Textbook Tips: Buying & Saving
August 28, 2014
It’s time to end the textbook torments!
It’s the time of year dreaded by every student and their bank account: textbook buying season.
Somehow, it’s so much easier to cough up for tuition and room and board than each hundred-dollar-or-more behemoth that often professors only use once or twice over the course of the semester.
Hopefully, though, I can help make your purchasing experience a little less painful, leaving you with more money to spend on important things.
It’s time to end the textbook torments! Follow these tips to say goodbye to the agony of negative textbook purchasing experiences for good:
This may seem obvious, but it’s true: starting your textbook shopping journey earlier will give you more options when it comes to pricing and renting versus buying.
Generally, more people want to rent their textbooks, so if you’re on the ball, you’ll get the books you need at a lower price and you won’t have to keep them unless you’re inclined to do so.
All you need to do is keep them in decent condition (many schools even allow renters to highlight in their rented books) and bring them back on or before the due date, and you’re all set.
If you don’t want to rent your textbooks, you can also look online for competitive textbook pricing. There are so many resources for textbooks and you’re able to compare prices. Make sure you check online for free shipping codes for students, too!
Search for a discount shop in your area
Local businesses know that college students are always on the prowl for a good deal, and it seems that every college town has a bookstore where cash-strapped buyers can get the books they need for a lower price than at the official university bookstore.
Usually this is a good place to shop for apparel, too!
Take advantage of your tablet or e-reader
It may seem like it’ll be a challenge to stay focused if you’re reading on your iPad, but I’ve found that if you’re diligent (and willing to set a timer to keep yourself reading for, say, thirty minutes), tablets and e-readers can be a great, cost-effective alternative to paper-and-ink texts.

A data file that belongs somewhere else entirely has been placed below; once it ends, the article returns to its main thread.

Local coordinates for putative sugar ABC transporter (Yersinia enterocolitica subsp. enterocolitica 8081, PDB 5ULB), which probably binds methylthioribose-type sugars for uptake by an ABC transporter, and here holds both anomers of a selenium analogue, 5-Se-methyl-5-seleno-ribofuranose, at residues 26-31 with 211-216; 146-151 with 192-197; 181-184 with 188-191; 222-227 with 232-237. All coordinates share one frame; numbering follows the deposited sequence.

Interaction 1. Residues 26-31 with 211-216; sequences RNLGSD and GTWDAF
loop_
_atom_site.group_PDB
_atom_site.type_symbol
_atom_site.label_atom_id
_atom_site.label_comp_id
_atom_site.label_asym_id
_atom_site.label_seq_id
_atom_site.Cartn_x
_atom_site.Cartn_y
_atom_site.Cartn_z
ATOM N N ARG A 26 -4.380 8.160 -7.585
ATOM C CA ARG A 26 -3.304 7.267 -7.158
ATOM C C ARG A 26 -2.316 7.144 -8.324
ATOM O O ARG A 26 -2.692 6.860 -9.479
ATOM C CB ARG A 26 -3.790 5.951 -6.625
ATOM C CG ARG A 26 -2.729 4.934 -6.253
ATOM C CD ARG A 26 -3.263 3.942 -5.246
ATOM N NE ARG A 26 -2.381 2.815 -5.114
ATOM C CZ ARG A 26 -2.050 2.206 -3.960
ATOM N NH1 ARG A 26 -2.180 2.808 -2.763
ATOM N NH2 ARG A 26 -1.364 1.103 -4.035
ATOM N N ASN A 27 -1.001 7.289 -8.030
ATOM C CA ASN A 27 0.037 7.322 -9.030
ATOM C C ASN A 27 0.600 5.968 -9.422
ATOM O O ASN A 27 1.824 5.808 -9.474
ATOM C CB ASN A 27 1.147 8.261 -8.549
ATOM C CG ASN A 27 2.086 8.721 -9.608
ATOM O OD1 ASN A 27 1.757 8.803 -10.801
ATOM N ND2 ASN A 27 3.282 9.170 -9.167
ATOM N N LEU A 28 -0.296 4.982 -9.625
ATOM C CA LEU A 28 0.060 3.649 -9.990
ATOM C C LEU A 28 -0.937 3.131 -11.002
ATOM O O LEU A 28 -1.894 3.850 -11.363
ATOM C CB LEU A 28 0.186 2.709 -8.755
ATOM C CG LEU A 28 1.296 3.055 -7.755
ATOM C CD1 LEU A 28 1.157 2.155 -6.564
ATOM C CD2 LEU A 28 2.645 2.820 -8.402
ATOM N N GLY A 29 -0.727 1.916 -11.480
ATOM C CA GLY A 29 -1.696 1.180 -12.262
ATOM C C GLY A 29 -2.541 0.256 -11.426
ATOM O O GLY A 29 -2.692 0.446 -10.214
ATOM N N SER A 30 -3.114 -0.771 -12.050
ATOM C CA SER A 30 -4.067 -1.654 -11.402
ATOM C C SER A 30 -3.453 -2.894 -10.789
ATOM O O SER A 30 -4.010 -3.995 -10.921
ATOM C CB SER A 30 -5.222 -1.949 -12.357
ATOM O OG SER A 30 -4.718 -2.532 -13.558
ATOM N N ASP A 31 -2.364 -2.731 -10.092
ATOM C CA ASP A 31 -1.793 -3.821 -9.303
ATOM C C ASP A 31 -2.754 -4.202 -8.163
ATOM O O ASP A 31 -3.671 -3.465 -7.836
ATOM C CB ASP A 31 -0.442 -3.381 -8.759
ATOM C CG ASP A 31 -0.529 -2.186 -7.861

There are even renting options for e-books online! On many sites, they’ll automatically “disappear” at the end of the semester, so you don’t have to worry about remembering to return them.
Whenever you need to bring your tablet to class, remember to charge it before you leave your dorm so you don’t have to worry about sitting somewhere close to a pesky outlet.
Bonus tip: Just in case you didn’t know, you can download the Amazon Kindle app to your iPad for free and purchase or rent books that way—you don’t need the actual Kindle e-reader to get Kindle books!
When in doubt, ask!
Professors are usually more than happy to answer questions about how to get textbooks at a fraction of the cost—and sometimes they have even done research into where students can read the book free online.
Send a quick email at the beginning of the semester to introduce yourself (side note: professors always appreciate getting to know their students) and ask if they know of any alternatives to purchasing textbooks or if buying the textbook is even necessary.
Oftentimes, professors will keep course books on reserve at the library so students can access them without purchasing them. This way, you’ll be able to make photocopies of the pages you need, and you’ll spend a fraction of the money you would have spent on buying the book.
The most compassionate professors will actually do the photocopying themselves and post what students will need online so that everyone is able to access.
One of my strategies for getting books that I need for lit classes is to check each one out from the local library when it’s time to start reading. That way I don’t have to buy books that are often available for free!
Of course, if you’re going to need to read most of or an entire book for class, it’s to your advantage to get the whole enchilada somewhere.
What’s your favorite strategy for getting the books you need without shelling out a fortune?
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